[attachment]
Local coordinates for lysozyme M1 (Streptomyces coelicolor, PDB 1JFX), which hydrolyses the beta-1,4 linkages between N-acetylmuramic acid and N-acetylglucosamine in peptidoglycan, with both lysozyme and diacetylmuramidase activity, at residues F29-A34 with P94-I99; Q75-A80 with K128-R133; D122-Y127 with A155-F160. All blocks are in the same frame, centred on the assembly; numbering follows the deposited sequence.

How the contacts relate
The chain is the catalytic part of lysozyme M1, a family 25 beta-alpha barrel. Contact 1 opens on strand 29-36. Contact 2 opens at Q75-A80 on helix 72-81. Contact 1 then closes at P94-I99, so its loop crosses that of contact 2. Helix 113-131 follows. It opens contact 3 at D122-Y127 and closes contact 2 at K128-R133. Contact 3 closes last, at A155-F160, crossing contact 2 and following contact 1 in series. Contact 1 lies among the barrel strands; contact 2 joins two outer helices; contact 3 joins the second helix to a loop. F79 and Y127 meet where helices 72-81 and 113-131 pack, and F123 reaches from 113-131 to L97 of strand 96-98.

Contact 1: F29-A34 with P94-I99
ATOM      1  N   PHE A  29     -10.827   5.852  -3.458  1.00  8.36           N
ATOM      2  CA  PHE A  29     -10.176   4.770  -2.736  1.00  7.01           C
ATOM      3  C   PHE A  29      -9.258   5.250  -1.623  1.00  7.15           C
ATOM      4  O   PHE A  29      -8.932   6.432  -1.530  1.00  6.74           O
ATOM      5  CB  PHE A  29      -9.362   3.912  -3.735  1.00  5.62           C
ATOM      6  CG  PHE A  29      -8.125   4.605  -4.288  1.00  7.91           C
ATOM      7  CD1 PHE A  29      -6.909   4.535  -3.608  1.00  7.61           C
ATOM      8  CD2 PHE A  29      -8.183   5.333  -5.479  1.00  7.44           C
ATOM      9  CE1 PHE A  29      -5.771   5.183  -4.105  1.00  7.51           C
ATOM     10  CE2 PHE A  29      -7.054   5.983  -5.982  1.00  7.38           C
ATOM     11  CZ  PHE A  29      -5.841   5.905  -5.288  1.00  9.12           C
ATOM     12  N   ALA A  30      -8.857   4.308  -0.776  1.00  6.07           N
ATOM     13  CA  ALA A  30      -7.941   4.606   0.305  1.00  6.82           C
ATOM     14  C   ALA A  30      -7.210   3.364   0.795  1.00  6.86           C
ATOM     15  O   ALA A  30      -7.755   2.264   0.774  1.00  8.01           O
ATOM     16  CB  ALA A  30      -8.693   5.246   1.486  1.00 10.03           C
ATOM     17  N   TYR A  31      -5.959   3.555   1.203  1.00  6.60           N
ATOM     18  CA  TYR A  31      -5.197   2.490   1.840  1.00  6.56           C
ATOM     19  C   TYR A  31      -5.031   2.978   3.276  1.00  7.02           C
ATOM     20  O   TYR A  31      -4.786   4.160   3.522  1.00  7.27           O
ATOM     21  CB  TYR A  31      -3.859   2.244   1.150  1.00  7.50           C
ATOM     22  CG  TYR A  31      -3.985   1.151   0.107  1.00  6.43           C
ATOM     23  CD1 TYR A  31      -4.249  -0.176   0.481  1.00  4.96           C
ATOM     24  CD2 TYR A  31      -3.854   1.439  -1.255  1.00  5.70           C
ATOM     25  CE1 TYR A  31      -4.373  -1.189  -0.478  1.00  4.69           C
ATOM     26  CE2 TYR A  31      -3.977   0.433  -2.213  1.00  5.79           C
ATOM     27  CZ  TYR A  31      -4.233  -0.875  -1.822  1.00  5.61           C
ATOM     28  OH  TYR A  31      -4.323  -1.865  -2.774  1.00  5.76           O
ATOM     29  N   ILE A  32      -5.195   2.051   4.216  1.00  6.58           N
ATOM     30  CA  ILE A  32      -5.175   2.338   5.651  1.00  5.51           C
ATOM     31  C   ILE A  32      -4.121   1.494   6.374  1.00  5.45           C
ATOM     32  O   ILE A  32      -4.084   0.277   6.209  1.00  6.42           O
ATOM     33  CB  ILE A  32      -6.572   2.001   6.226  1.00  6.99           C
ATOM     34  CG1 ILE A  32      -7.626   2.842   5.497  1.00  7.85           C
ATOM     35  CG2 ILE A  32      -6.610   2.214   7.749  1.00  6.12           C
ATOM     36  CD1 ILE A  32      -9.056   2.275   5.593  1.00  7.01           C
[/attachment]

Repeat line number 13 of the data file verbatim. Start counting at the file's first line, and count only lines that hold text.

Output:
ATOM      9  CE1 PHE A  29      -5.771   5.183  -4.105  1.00  7.51           C